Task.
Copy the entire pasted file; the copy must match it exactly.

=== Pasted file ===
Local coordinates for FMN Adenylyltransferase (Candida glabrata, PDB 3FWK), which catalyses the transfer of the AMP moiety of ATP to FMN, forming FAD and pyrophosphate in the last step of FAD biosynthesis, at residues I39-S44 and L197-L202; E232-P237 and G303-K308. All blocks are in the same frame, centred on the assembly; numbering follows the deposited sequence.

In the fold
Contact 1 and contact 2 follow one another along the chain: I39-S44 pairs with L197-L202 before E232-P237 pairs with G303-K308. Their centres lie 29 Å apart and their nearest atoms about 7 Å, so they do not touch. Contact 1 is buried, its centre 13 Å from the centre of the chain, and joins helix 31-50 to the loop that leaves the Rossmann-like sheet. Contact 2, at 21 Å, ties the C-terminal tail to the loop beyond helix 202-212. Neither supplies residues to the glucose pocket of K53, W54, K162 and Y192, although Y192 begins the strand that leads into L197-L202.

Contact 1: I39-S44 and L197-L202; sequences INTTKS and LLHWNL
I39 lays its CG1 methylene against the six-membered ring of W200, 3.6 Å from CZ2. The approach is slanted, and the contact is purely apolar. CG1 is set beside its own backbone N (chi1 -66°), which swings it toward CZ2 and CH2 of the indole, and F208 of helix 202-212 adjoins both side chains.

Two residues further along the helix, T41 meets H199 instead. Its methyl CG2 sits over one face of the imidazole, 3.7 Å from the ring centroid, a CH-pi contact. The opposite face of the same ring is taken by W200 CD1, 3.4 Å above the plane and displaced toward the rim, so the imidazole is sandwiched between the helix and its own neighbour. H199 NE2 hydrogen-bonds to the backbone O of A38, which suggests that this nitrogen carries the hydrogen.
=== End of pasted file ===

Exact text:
Local coordinates for FMN Adenylyltransferase (Candida glabrata, PDB 3FWK), which catalyses the transfer of the AMP moiety of ATP to FMN, forming FAD and pyrophosphate in the last step of FAD biosynthesis, at residues I39-S44 and L197-L202; E232-P237 and G303-K308. All blocks are in the same frame, centred on the assembly; numbering follows the deposited sequence.

In the fold
Contact 1 and contact 2 follow one another along the chain: I39-S44 pairs with L197-L202 before E232-P237 pairs with G303-K308. Their centres lie 29 Å apart and their nearest atoms about 7 Å, so they do not touch. Contact 1 is buried, its centre 13 Å from the centre of the chain, and joins helix 31-50 to the loop that leaves the Rossmann-like sheet. Contact 2, at 21 Å, ties the C-terminal tail to the loop beyond helix 202-212. Neither supplies residues to the glucose pocket of K53, W54, K162 and Y192, although Y192 begins the strand that leads into L197-L202.

Contact 1: I39-S44 and L197-L202; sequences INTTKS and LLHWNL
I39 lays its CG1 methylene against the six-membered ring of W200, 3.6 Å from CZ2. The approach is slanted, and the contact is purely apolar. CG1 is set beside its own backbone N (chi1 -66°), which swings it toward CZ2 and CH2 of the indole, and F208 of helix 202-212 adjoins both side chains.

Two residues further along the helix, T41 meets H199 instead. Its methyl CG2 sits over one face of the imidazole, 3.7 Å from the ring centroid, a CH-pi contact. The opposite face of the same ring is taken by W200 CD1, 3.4 Å above the plane and displaced toward the rim, so the imidazole is sandwiched between the helix and its own neighbour. H199 NE2 hydrogen-bonds to the backbone O of A38, which suggests that this nitrogen carries the hydrogen.